“They formed the so-called People’s Militia. When I saw the militia men marching through the streets of Prague with their dull faces and the willingness to start shooting at their fellow citizens if given an order, that was a shocking experience for me, one that I will never forget as long as I’m alive. These people, Czechs, who were armed and who would shoot at people if ordered so. You could see it on their faces that they would be willing to follow such an order. I realized I would never be able to identify with this party.”
“Whenever a song was over, he led me to the table, poured me a shot of some alcohol and gave me some lard. I drank the glass and ate the lard and I began feeling sick. When people saw that I was sick, they helped me to lie down on a couch in the room there. The Russian commander said that he would go away for a while, but he said: ´Zdenda, I will come back.´ When he left, the people noticed that something bad was about to happen, and they told my girlfriends to take me home. I lived nearby. The girls brought me home and my mom was shocked when she saw that I was tipsy. She was such a puritan and now I come home like that. The next day I learned what had happened. The commander came back there and began looking for me. He asked his manservant where I was. The guy told him that he didn’t know and that I had probably walked away. The commander threatened to shoot him, because he was to watch me. He pulled out a gun to shoot him. The servant was a young boy, and he fell to his knees and began crying, entreating him not to shoot because he wanted to see his mommy again. People talked the commander out of it and promised him that I would come back. Eventually nothing came out if it, but he has nearly shot the servant boy.”
[Interviewer: Do you recall the assassination of Heydrich in Prague? How did you feel about it as a family, did you talk about it?] “Certainly. We were quite interested in politics. Of course we rejoiced, because Heydrich was a terrible bastard. We were so happy that it’s over with him. But what followed became fateful for so many people. The Nazis were furious. There were thousands of people. One could be accused of ‘Approving of the assassination of Reichsprotektor Reinhard Heydrich,’ and get capital punishment just for that. But all of us were approving of it; luckily nobody has informed upon us. But there were four men from Malešice who were executed, because one of them, a fifth man, turned them in, and all four of them thus lost their lives.”
“In the 1950s, after the birth of our daughter and when the political trials were underway, my husband also almost got arrested. The only company that had preference in recruiting at that time was the mines in Jáchymov, and whoever wanted to work there was hired. As a soldier of the western army and a Jew on top of that, he was accused that he was an adherent of Slánský, who was executed at that time. Fortunately one member of the district committee of the Communist Party warned him that his case was being discussed and he advised him to get out of there quickly otherwise he might be arrested and tried. I don’t know what would have happened had he been tried, but he would have been certainly imprisoned or even executed since he was allegedly one of the remaining supporters of Slánský. My husband thus handed in his notice, but the boss didn’t want to let him go, because he wanted to wait until they came to arrest him. My husband thus went to the employment office and told them that he wanted to quit his job but the boss would not let him go. They said that it was difficult if his boss didn’t approve of it. The only company that had preference in recruiting at that time were the mines in Jáchymov, and whoever wanted to work there was hired. My husband thus applied to work there and the boss had to let him go. He thus disappeared in Jáchymov for two years. [Interviewer: “What did you think of it?”] I agreed with him, because I knew that the situation was serious and that they would either arrest him or execute him. I was glad, even though he was doing terrible work there with people who had been sentenced. He had not been sentenced, but he worked alongside the prisoners and it was a horrible work.”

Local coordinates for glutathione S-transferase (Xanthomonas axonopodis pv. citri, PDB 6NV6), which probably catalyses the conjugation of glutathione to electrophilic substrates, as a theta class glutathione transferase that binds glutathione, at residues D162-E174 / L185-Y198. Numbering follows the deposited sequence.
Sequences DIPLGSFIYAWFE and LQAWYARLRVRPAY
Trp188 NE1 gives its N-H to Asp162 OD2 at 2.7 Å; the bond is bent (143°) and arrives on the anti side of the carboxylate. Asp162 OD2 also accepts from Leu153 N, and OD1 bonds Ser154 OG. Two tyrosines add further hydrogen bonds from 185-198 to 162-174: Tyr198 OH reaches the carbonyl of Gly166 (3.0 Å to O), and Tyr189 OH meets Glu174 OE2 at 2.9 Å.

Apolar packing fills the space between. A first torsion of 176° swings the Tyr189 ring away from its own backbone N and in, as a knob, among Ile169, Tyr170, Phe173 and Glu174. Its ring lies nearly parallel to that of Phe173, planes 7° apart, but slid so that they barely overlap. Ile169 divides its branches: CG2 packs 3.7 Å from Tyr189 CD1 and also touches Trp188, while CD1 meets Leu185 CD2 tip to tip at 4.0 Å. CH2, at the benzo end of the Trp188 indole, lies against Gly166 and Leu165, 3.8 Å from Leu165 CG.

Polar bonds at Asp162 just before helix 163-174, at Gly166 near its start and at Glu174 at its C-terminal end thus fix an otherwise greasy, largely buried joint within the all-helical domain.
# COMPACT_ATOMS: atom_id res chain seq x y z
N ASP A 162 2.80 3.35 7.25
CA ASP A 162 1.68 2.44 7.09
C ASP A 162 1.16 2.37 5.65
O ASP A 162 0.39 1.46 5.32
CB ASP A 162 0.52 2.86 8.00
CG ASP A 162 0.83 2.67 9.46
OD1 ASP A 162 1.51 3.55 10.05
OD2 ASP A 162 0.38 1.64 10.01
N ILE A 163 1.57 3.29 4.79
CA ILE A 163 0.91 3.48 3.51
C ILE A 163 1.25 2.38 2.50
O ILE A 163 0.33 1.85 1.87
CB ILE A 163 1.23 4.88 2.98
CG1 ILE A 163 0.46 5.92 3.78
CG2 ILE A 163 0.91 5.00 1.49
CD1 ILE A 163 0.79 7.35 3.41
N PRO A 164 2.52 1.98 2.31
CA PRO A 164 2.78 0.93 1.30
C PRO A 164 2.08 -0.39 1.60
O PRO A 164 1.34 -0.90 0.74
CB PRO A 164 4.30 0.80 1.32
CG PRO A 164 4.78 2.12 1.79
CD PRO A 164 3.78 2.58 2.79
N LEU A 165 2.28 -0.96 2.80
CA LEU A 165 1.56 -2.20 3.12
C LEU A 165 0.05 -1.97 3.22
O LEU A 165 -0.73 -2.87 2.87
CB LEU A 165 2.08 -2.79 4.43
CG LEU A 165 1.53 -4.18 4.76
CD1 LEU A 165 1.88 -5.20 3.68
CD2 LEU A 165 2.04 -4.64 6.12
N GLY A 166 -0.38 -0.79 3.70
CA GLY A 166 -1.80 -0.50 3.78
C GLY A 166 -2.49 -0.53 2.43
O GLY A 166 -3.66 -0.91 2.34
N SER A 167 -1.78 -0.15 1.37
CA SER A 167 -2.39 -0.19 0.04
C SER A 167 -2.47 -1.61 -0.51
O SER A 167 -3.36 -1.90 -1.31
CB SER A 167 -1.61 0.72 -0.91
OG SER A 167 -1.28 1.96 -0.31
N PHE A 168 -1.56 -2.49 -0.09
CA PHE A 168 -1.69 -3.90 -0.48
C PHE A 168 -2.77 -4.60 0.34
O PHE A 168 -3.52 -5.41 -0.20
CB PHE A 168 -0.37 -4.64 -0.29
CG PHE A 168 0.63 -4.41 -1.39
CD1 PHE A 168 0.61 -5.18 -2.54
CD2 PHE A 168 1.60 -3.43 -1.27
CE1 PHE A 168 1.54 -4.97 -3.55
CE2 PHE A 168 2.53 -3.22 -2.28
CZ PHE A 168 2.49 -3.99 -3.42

Zdena Ehrmannová was born in 1927 in Prague and her childhood was carefree until the outbreak of WWII. She first became aware of the current political situation when transports carrying Jews to concentration camps began passing behind their house and she felt the omnipresent fear from the Gestapo. The father of one of her friends was executed for his involvement in the resistance movement. Zdena participated in compulsory short-term work in the border region (hops picking) before the end of the war. In the final days of the war she witnessed the flight of German soldiers who attempted to break through the barricade in Malešice and also the arrival of the Red Army, where, probably only by coincidence, she was saved from rape. After the war she had to go for another three-month work to the border regions when workers were needed to replace the Germans who had been forcibly deported. She joined the Union of National Socialist Youth. In 1947, during a trip to the mountains, she met her husband-to-be Petr Hermann, former soldier on the western front. They married and had one daughter. In the 1950s her husband was threatened with arrest for his Jewish origin and his having fought in the western army and he therefore volunteered to work in the Jáchymov mines. After two years of separation he returned home and he learnt the locksmith’s trade. The Ehrmann family was living under the state surveillance until 1989.